Ever wonder how the Yankees would fare if they called Citi Field home?

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The answer? Not nearly as well, at least from a power perspective.

This isn’t shocking information, given that Yankee Stadium obviously caters to power, particularly to right field, while Citi Field is more pitcher-friendly, but the Wall Street Journal crunched the actual numbers.

With the help of HitTrackerOnline’s Greg Rybarczyk and the ESPN Stats and Information Group, they looked at every home run hit at the new Yankee Stadium by seven prominent members of the Yankees’ regular lineup, including Alex Rodriguez, Mark Teixeira, Derek Jeter, Curtis Granderson, Robinson Cano, Nick Swisher and Jorge Posada.

They found that of the 242 homers hit by the seven players at Yankee Stadium since its debut in 2009, only 120 (49.6%) would have cleared the fence at Citi Field, assuming average weather conditions. The player affected the most? Derek Jeter. Just four of his 20 homers would have left Citi Field. And none to the opposite field.

As for Alex Rodriguez, he would have lost 41 percent of his home runs if he played his home games at Citi Field. We saw this first-hand last night, as Rodriguez hit a mammoth shot to left-center field in the ninth inning that would have been a home run at just about any other ballpark. But thanks to the “Great Wall of Flushing,” he had to settle for an RBI double.

There has been some clamoring for the Mets to move the fences in, but I’m not entirely convinced that minor alterations would make that much of a difference. Rybarczyk said as much in a study he did last month. If cutting the left field fence in half would help some of the hitters psychologically (I’m talking to you, Jason Bay), I suppose I could see some advantage to that. However, I actually enjoy the fact that Citi Field and Yankee Stadium are so vastly different.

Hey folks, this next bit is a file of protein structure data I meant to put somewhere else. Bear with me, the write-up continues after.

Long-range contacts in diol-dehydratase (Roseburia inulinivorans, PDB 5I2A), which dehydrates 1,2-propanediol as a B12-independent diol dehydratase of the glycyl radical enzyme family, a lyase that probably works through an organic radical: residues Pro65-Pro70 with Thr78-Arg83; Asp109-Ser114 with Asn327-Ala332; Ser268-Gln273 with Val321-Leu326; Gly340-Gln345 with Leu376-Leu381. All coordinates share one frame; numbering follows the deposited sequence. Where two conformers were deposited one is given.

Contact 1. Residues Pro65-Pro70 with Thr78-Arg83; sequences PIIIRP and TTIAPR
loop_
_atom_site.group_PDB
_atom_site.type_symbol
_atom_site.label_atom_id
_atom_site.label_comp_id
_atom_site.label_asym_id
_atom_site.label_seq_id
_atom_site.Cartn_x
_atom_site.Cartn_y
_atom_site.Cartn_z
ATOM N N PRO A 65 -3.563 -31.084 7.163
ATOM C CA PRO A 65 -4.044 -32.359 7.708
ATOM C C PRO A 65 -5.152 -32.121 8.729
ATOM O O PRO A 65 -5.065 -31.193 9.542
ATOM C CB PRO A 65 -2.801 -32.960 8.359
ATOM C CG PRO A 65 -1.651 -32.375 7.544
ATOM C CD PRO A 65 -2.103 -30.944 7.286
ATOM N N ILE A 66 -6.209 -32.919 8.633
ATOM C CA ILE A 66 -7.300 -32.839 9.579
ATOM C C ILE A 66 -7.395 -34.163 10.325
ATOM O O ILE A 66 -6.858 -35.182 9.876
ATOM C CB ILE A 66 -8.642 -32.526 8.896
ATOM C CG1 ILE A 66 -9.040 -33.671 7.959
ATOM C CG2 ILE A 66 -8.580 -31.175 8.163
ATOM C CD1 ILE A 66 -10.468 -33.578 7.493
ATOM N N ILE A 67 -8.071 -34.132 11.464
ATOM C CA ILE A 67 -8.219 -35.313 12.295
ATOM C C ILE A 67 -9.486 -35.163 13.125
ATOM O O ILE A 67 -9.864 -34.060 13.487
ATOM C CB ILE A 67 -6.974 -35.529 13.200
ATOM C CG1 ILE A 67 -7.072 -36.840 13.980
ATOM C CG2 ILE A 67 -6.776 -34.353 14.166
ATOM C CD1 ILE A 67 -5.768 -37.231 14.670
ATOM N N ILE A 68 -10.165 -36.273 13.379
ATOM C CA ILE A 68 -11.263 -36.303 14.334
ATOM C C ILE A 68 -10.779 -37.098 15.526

Report: Diamondbacks acquire Steven Souza from Rays; Yankees land Brandon Drury

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Update (6:35 PM ET): This is a three-team deal also involving the Diamondbacks, per Nick Piecoro of the Arizona Republic. The Diamondbacks will receive outfielder Steven Souza from the Rays and second baseman Brandon Drury will head to the Yankees. Lefty reliever Anthony Banda will go to the Rays, Piecoro adds. The Diamondbacks will also receive prospect Taylor Widener from the Yankees, per Joel Sherman of the New York Post. MLB.com’s Steve Gilbert adds that the Rays will get two players to be named later from the D-Backs.

Souza, 28, is earning $3.55 million in his first of three years of arbitration eligibility, so the Rays are presumably saving money in moving him. Last season, Souza hit a productive .239/.351/.459 with 30 home runs, 78 RBI, 78 runs scored, and 16 stolen bases in 617 plate appearances. Souza’s arrival almost certainly pushes Yasmany Tomas out of a starting gig.

Drury, 25, has played a handful of positions in his brief major league career. Last year, he played second base in Arizona, batting .267/.317/.447 with 13 home runs and 63 RBI in 480 PA.

Banda, 24, made his major league debut last season, posting an ugly 5.96 ERA with a 25/10 K/BB ratio in 25 2/3 innings. The peripherals suggest he pitched better than his ERA indicated.

Widener, 23, was selected by the Yankees in the 12th round of the 2016 draft. This past season with High-A Tampa, he pitched 119 1/3 innings and posted a 3.39 ERA with a 129/50 K/BB ratio. MLB Pipeline rated Widener as the 14th-best prospect in the Yankees’ system.

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Robert Murray of FanRag Sports reports that the Rays will acquire second base prospect Nick Solak from the Yankees. The Yankees’ return is presently not known.

Solak, 23, was selected by the Yankees in the second round of the 2016 draft. He spent last season between High-A Tampa and Double-A Trenton, hitting a combined .297/.384/.452 with 12 home runs, 53 RBI, 72 runs scored, and 14 stolen bases.

MLB Pipeline ranked Solak as the eighth-best prospect in the Yankees’ system and the fifth-best second base prospect in baseball, praising him for his ability to hit line drives as well as his speed.